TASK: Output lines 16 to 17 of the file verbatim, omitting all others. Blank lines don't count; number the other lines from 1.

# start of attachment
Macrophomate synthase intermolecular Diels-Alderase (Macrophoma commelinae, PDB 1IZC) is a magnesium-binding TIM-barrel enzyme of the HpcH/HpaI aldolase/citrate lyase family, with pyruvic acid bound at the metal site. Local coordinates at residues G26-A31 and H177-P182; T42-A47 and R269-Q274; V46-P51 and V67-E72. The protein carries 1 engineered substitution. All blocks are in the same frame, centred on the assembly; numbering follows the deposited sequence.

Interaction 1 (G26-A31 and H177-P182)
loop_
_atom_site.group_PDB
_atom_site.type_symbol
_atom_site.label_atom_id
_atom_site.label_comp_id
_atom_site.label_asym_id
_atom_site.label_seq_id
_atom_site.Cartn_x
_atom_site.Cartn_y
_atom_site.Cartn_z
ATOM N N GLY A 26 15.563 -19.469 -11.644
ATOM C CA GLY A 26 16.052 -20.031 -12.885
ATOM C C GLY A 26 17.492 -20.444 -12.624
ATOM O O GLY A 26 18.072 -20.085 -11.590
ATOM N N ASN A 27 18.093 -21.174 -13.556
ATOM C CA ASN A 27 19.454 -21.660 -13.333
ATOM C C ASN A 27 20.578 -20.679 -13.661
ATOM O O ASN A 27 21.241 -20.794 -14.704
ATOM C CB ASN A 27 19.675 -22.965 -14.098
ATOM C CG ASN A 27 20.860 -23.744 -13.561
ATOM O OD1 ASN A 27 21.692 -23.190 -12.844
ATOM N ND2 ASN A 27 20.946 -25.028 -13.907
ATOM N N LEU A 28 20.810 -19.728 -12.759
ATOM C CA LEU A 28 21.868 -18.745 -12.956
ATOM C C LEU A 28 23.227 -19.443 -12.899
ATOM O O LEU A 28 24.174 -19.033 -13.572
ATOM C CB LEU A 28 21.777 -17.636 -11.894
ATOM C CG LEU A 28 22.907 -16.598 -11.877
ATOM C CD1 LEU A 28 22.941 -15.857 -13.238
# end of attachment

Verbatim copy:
ATOM O O GLY A 26 18.072 -20.085 -11.590
ATOM N N ASN A 27 18.093 -21.174 -13.556